direct supervision of our medical officers he treated the men. The records sectionwas headed by Tec 3 Julius H. Fraser with Tec 5 John W. Fogle as typist andPfc. Fedele P. Infel ise as ass't records clerk. Their job was to compi le and in-vestigate all records and requests. The transportation problem was handled byTec 5 Percy R. Marsters, our motor NCO. His job was to see that ali vehicles inthe medical detachment were kept rWlning. The job of bringing up all our supplieswas held first by Sgt. Camillio J. Farino and then it was turned over to Sgt.Anthony J. Curcio, former aid man with Service Company. Tec 5 John H. Stow.during combat held the job of surgical technician at our Regimental Rest Home.Back with us now he has various jobs from being a technician to assisting with thetyping of records and correspondence. Our runners job was well done by Pfc.Benjamin Klein. His job was to deliver all our correspondence to message center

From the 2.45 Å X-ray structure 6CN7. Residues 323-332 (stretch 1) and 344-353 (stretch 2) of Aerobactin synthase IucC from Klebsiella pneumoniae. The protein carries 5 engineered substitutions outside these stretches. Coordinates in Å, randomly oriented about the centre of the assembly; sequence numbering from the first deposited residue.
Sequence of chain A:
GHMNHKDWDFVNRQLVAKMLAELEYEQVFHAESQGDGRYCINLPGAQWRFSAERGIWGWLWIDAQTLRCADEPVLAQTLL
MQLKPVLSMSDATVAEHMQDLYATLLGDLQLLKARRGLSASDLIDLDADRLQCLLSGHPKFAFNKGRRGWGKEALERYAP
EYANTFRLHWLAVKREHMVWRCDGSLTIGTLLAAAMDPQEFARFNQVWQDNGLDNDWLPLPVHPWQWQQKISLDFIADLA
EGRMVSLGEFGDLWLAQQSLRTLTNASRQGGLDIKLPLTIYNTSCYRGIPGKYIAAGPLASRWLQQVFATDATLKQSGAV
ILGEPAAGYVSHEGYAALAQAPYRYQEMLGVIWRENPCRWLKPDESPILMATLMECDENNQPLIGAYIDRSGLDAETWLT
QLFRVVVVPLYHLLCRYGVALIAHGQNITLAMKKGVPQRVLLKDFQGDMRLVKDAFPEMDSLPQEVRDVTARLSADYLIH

Tee 5 John M. Malicki


    Tee 5 John W. Fogle Tee 5 John H. Stow

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    and keep us informed on times ofmovements. Transferred out to the 36th Divisionhe was replaced by our present Pfc. Frank Altamura. Tee 5 Grady L. Thompsonwas the original aid man for Hq. Co., but due to him being evacuated he was replacedby Pfc. Nickolas J. Riggio. Tec 5 John M. Malicki holds down the job of mailclerk. The job of driving our 2%- ton truck changed hands a couple of times.Pfc. Earl Harris held down the job through practically all the combat. He later wastransferred to Service Company and the job was taken over by the present Pfc.Armand W. Cabana. Between drivers it was held by Tee 5 John W. Fogle. Pfe.Ebenezer Russell , a new man in our section, formerly with 3rd Battalion SectioD,holds down the job of handy man, giving his services where needed. Tec 5 EugeneD. Flowers has the job of assistant driver for the commanding officer.Although our staff of dentists and their assistants are very rarely with us theyare still a part of this section of the medical detachment. Their job of keeping the